Viru Restaurant demonstrates its authentic Peruvian roots with a wide variety of traditional dishes. Causa rellena de camarones satisfies bellies with shrimp, as long as those bellies like their shrimp hiding inside chilled mashed potatoes that are spiced up with lime and yellow chili ($12). The parihuela, a soupy sea of seafood cooked with white wine, spices, and panca chili, moisturizes parched stomachs with a torrential downpour of flavor ($24). Representing the eternal battle between land and sea, the bisteck a la chorrillana—a grilled New York steak with a sauce made of panca chili, onions, and tomatoes ($24)—wields haricots verts clubs against the pescado sudado, the fish of the day poached in seafood broth and herbs ($19). Placing a comforting cap on dinner, flan reminds diners of former days when sweet, creamy desserts grew everywhere all the time and only cost a nickel ($6). In addition to edibles, Viru Restaurant nourishes guests at the bar, which stocks its shelves with an impressive supply of domestic and imported beers, sangria, wines, and chicha, a drink made of fermented maize.
Portofino Ristorante wins over visitors with feasts of baked clams, slow-cooked pork loins, and tender sautéed chicken atop beds of pasta. Perched upon City Island's waterfront, the restaurant cultivates an atmosphere that, like a tractor christening, is simultaneously rustic and urbane. The patio gives diners a view of New York's skyline; the interior evokes the image of a banquet hall in an Italian countryside villa—maroon leather chairs, warm light descending from chandeliers, and walls decorated in a stucco-esque scumbling and murals of Mediterranean harbor scenes. Guests sup on shrimp stuffed with crab meat or sautéed broccoli raab in cozy candlelit booths, break bread in the Piccolo Room or banquet area, or toast goblets of wine at the tucked-away wraparound bar.
A tasty spread of authentic Italian-style cuisine awaits within the pages of Louis Seafood Restaurant’s menus. Chew parties begin with fried zucchini ($7.95) or broccoli sauté ($6.95), and a specialty dish of gnocchi with mozzarella ($14.50) extends masticationary joys past the appetizer stage. Eggplant rollatini ($19.50) and broiled fillet of flounder ($19.75) magnet-draw mouths, with all meat, poultry, and seafood dishes accompanied by a choice of spaghetti, salad, french fries, or other tasty sides. On Tuesday nights, foodie Frankensteins can build a meal monster from the mix-and-match pasta, which pairs bowties, spaghetti, penne, and shells with a variety of sauces for an all-you-can-eat delight ($10.95). For the restaurant's namesake nourishment, sink hunger hooks into a seafood dish such as fried shrimp ($20.75), broiled fillet of flounder ($19.75), or deviled crab cakes ($22.75).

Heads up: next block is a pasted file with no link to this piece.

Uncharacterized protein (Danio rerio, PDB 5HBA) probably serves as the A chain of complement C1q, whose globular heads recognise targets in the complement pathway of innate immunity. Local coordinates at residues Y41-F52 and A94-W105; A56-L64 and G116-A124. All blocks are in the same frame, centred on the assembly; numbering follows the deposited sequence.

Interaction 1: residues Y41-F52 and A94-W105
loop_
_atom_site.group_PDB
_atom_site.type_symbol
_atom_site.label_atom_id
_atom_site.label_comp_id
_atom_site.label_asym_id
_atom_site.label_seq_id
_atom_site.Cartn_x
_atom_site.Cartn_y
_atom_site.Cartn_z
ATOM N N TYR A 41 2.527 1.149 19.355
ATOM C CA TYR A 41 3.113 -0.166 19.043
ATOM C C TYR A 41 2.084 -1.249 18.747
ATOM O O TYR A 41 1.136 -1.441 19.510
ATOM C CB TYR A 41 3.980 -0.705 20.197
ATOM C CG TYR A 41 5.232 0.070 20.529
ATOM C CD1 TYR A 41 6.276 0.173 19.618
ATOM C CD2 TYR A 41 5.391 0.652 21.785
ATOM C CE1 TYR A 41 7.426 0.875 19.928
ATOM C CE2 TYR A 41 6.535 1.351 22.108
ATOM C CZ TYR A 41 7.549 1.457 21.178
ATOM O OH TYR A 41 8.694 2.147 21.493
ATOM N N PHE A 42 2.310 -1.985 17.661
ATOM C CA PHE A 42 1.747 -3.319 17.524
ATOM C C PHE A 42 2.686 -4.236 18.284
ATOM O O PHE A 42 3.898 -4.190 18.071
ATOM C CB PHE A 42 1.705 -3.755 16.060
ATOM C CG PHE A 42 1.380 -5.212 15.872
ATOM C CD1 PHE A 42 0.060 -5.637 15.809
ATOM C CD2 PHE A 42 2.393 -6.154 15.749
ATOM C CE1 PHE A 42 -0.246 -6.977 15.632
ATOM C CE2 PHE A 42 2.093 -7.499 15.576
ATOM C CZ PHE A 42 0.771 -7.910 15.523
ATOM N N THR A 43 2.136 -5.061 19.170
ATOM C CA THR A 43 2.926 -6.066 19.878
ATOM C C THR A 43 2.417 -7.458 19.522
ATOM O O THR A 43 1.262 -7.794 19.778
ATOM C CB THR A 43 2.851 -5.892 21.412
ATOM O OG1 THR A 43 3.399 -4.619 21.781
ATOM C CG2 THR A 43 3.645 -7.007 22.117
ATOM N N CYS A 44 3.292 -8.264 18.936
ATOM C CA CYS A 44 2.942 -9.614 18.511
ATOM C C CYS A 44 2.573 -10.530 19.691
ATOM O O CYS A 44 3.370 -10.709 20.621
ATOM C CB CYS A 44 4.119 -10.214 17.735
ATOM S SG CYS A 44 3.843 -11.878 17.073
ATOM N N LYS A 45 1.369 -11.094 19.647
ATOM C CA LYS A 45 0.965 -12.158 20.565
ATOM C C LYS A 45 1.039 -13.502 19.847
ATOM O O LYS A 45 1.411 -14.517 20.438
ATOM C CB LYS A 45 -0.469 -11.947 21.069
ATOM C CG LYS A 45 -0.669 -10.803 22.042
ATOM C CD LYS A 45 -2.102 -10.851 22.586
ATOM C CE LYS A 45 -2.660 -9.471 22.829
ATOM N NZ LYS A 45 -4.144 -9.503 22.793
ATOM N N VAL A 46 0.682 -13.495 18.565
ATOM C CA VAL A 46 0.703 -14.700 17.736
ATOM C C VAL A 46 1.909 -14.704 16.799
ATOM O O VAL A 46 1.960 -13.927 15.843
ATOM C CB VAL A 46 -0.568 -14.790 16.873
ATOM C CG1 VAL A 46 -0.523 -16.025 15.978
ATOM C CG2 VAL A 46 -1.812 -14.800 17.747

Nevaèh Cuisine sates choosey stomachs with a hearty yet healthy menu of globally influenced gourmet grub. Made fresh every day, Nevaèh Chef Gullotta recoils from faustian-dealings with artificial flavors, coloring, or intelligence, and extends the kitchen-side ban to gluten, trans fats, peanuts, and hormones, catering to those with special dietary needs or those just looking for a healthy meal. Breakfasters can awaken taste sensors with a low-fat yogurt muffin ($3), a plate of chocolate chip waffles ($5.75), and a cup of Guittard Italian hot chocolate ($2.75–$3.75); late and later-er risers can exercise incisors on a grilled-vegetable-and-goat-cheese panini ($11.75) or a bok choy salad chock-full of grilled chicken, fruit, seeds, nuts, and chive coulis ($11.99). Specialty options include a lemon-chicken dumping ($4.50), turkey burger ($7.50), and crab cakes ($8.50) and vegetarian choices such as the earthking omelette ($8.50) abound to quell green-meat cravings. A slurpable selection of nonfat smoothies ($5–$6), fruit spritzers ($3–$4), and coffee drinks ($3–$3.50) are perfect for quenching meal-side thirst or celebrating a breakup with tonsils.